To gain further insights into the mechanism of MI development, the composite MI indicator was disaggregated into the three constituting clusters: (i) reexperiencing, (ii) avoidance and negative feelings, and (iii) anxiety. Their standardized scores were used as the dependent variables and a similar set of independent variables were used in three separate regression models. The results are summarized in Fig. 2. The patterns for avoidance and anxiety are similar to those shown in Fig. 1, although the relationship between perpetration and avoidance is not statistically significant for abductees. The relationship between perpetrating violent acts and reexperiencing is not statistically significant either. The positive slope of the solid line for non-perpetrators in Fig. 1 is almost flat in Fig. 2 (the reexperiencing panel), suggesting that the joining age effect can no longer be detected in the reexperiencing cluster. The volunteering effect is also weaker in the reexperiencing cluster. All these suggest that the perpetration effects on our MI indicator might be primarily driven by the avoidance and the anxiety clusters, and the volunteering effect is primarily driven by the avoidance and anxiety clusters as the solid lines are notably lower for young non-abductees in the corresponding graphs. The results related to the roles of avoidance, negative emotions and anxiety are consistent with the findings by Hoffman et al. (2018) and Jinkerson and Battles (2019). The role of reexperiencing is less evident in our sample of former child soldiers. This is contrast to the findings of a longitudinal study on MI among refugees (Nickerson et al., 2020).

Fig. 2
figure 2

Moderation Effects of Age and Abduction History on Reexperiencing, Avoidance and Negative Feelings, and Anxiety


This study investigates the moderating effects of abduction and age on the relationship between perpetrating atrocities and the presence of MI symptoms in former child soldiers. Atrocities are positively associated with MI even when they were committed involuntarily. Younger former child soldiers in our sample appear to be more resilient to trauma stress than adults, provided that they committed no violent acts against other people. Our overall findings are also in line with the conceptual model of MI about the relevance of avoidance in MI.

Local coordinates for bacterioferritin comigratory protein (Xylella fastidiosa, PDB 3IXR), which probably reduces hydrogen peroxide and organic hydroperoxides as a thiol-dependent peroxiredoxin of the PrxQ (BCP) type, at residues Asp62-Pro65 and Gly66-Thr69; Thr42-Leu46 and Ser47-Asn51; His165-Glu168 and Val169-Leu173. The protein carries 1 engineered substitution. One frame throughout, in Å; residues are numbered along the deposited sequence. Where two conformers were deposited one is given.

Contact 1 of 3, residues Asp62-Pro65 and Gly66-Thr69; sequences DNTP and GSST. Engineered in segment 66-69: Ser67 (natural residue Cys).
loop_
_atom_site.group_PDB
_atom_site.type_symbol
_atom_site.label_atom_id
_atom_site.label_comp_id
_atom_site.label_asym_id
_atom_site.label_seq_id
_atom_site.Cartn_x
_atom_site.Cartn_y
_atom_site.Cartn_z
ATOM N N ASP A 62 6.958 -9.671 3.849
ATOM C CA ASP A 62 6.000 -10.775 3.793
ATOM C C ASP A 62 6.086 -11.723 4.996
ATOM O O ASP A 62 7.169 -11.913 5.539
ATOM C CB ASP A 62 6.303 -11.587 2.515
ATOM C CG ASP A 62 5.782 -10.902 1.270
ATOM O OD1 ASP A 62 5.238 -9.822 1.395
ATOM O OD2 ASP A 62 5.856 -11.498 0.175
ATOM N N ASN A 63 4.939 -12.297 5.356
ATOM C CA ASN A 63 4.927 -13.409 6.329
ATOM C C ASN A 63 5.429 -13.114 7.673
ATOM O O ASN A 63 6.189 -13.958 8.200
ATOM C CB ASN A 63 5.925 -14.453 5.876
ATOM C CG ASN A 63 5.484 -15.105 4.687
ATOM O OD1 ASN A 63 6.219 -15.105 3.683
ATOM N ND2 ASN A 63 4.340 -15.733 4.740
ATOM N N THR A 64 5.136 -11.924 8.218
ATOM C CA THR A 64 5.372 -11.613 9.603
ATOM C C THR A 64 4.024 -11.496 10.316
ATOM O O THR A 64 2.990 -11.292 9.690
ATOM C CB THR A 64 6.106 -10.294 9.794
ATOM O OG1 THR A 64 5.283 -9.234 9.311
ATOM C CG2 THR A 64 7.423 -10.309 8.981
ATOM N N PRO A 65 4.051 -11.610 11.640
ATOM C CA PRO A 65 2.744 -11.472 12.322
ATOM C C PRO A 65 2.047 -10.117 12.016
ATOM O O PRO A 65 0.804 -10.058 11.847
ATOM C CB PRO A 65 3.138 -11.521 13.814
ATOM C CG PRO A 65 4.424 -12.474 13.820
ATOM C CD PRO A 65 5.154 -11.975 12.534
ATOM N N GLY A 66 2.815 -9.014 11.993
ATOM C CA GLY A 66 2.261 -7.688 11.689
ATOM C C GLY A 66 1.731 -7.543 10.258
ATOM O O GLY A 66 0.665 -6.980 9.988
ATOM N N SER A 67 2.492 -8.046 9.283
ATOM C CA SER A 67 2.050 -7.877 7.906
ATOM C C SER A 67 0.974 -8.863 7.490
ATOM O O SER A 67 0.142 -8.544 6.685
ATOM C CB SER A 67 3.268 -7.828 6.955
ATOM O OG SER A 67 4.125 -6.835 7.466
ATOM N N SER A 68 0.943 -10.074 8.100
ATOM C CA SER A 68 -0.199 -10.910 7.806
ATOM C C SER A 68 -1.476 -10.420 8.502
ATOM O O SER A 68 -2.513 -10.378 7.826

Our analysis is subject to limitations. First, since participation in the reintegration program was voluntary, those with symptoms of psychological withdrawal were less likely to join the program. As withdrawal is a symptom of MI (Litz et al., 2009), and those who participated were likely to have milder symptoms of avoidance and withdrawal, the true effect of MI is likely to be greater than what is reported due to self-selection. Therefore, our estimates might be interpreted as a conservative, lower bound effect of perpetration on MI. Second, the aggregate indicator of MI is not based on existing psychometric scales such as the Moral Injury Events Scale (MIES; Nash et al., 2013) as the survey was conducted before the concept of MI became popularized. Although the aggregated indicator of MI symptoms used in the analysis covers many defining characteristics of MI relevant to former child soldiers and it captures effects of perpetration after controlling for life-threatening and traumatic events, the regression results should be treated as a preliminary test to the hypotheses. Finally, the analysis uses the age of joining a faction as a proxy for the age of committing atrocities. Though likely to be coincided (Thompson, 1999; Wessells, 1997), the two are not necessarily the same. Therefore, the estimation is likely to underestimate the impact of the perpetrations because they were likely to be committed after joining a faction. Overall, due to the potential impacts of MI on the mental wellbeing of ex-combatants, policy makers should consider mainstreaming MI-specific interventions in future DDRR programs for former child soldiers.